FOR MEMBERS

Five things to know about tap water in Germany

Five things to know about tap water in Germany
A refreshing drink of tap water - but it's not so common in Germany. Photo: picture alliance/dpa/dpa-Zentralbild | Patrick Pleul
Although beer is cheap in Germany, it's good to stay hydrated. So here's what you need to know about tap water.

It’s safe 

First of all let’s discuss the quality – across Germany it is safe to drink water from the tap, known as Leitungswasser in German.

According to the Environment Ministry, water in Germany “is of excellent quality and is one of the most strictly controlled food products”.

There can be differences depending on where you live, though. In Berlin, for instance, the water is hard and you can get a lot of limescale around your kettle. Some people buy filters for this reason. But the water is still clean and safe. 

(article continues below)

See also on The Local:

Plus, as the Environment Ministry says, drinking tap water helps avoid plastic waste from bottles. 

Germany’s Consumer Centre says tap water is of “very good quality everywhere in Germany”.

“Provided there are no lead pipes in the house, you can drink it without any problems,” they said. 

They do advise that you should let the water run until it becomes cool before using it for drinking.

“Water that has been standing in the pipes is no longer fresh,” the Consumer Centre said. “Always run water for drinking or cooking until it comes out of the tap cool. This can take up to 30 seconds. The first gush of water in the morning or after a vacation can be used for watering flowers, rinsing or cleaning.”

Bottled water remains the norm 

Many Germans are still in favour of buying bottled water rather than drinking from the tap. 

It’s so popular that in 2019 Federal Environment Minister Svenja Schulze publicly called for more environmental and climate protection through turning to tap rather than bottled water. Schulze also promised that Germany would install more water fountains in streets.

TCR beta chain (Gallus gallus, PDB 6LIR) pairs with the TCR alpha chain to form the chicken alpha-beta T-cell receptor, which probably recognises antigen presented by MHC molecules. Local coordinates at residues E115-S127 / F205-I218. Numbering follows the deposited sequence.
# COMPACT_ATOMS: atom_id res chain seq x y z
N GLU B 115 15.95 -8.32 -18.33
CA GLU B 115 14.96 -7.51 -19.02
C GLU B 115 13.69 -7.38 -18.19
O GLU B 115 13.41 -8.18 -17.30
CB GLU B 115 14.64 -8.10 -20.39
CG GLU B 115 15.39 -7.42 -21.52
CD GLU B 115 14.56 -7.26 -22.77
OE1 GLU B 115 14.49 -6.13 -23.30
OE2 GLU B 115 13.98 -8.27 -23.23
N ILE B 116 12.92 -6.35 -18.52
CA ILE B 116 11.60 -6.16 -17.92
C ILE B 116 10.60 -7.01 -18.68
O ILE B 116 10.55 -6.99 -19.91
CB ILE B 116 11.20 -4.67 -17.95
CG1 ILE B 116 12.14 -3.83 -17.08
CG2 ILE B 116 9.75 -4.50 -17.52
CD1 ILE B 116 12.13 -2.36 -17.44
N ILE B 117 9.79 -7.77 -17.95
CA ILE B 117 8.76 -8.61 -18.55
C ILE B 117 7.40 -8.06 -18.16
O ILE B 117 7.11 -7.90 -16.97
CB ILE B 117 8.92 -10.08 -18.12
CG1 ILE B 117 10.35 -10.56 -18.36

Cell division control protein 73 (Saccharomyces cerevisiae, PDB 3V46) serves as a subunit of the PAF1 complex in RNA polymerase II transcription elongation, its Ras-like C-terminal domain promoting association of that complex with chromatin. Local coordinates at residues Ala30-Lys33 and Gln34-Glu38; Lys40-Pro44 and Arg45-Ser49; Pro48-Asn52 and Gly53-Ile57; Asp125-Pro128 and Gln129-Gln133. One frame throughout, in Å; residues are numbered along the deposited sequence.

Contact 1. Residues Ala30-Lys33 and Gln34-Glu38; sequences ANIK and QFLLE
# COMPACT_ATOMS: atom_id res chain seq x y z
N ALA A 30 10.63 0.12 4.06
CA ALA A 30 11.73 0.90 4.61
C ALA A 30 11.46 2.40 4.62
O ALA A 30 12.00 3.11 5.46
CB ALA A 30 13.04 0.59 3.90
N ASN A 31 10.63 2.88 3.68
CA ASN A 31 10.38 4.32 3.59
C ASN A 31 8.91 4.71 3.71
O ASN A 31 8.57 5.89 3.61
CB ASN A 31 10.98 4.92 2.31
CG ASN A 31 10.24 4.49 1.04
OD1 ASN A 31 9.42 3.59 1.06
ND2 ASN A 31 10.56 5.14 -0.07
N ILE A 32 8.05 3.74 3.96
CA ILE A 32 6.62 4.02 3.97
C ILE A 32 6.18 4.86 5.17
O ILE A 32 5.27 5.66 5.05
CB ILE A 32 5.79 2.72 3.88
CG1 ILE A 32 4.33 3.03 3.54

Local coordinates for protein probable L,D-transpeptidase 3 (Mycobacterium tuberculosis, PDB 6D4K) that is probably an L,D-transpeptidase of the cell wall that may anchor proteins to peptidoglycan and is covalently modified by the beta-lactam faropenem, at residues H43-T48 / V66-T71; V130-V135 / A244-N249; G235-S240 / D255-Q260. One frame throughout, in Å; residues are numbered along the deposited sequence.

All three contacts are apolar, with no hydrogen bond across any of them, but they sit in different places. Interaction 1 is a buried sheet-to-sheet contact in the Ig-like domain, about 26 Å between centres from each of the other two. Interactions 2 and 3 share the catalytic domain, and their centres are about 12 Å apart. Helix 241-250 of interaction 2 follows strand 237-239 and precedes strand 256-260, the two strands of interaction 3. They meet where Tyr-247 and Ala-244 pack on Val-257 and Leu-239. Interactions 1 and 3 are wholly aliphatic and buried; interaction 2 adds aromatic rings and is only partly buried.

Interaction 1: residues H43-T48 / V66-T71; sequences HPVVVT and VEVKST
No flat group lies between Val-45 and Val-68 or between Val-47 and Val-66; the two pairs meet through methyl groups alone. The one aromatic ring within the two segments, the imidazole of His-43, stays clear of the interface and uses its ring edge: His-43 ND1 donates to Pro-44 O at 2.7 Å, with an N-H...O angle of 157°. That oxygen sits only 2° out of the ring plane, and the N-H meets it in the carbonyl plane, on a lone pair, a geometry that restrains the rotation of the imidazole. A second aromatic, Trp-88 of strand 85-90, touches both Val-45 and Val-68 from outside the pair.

A water fountain in Berlin. Photo: picture alliance/dpa | Jörg Carstensen

Tap water in Germany is “flawless,” the Social Democratic (SPD) politician said at the time. 

READ ALSO: Germany urges people to drink tap water to protect the environment

Anecdotally we’ve also heard that some Germans may find it strange if they’re offered tap water instead of bottled water when they visit someone’s home because it’s simply not the norm to do that.

Another factor could also be that most Germans prefer sparkling water, which you cannot get from the tap. 

Tap water can be difficult to get at restaurants

You may be used to receiving a jug of ice cold tap water on your table when you dine out in other countries. But in Germany that is not something you’ll usually get.  

And even if you ask for some Leitungswasser, you may receive some strange looks or be refused it completely. This anti-tap water culture has lead the Local team to break out in a sweat every time we dare think about asking for tap water in a restaurant. 

SEE ALSO: 13 things foreigners do that make Germans really uncomfortable

Although the culture has changed in recent years due to the international influence, tap water at the dining table or at a café is still not part of the dining experience in Germany unfortunately.

The below sign from a restaurant in Saxony tells guests:  “We would like to point out that our tap water is not suitable for drinking.”

Remember the different words for water

If you do simply order Wasser in a restaurant, you will be asked if you want it mit oder ohne Kohlensäure/Gas (with or without gas). So if you want tap water, you’ll have to ask specifically for Leitungswasser. As we mentioned earlier, you might not get it.

If you do want bottled water there are different words for that:

You can ask for Sprudelwasser, Mineralwasser, Sprudel or Selters. All of those mean the same thing: Sparkling water. Other words you might see to describe sparkling water include spritzig and prickelnd.

You can also ask for Wasser ohne Kohlensäure/Gas or stilles Wasser if you’re looking for non-carbonated water. 


Member comments

  1. A friend of mine from Switzerland would ask for Hahnwasser instead of Leitungswasser and get strange looks from the staff in restaurants here in Freiburg.

Become a Member to leave a comment.Or login here.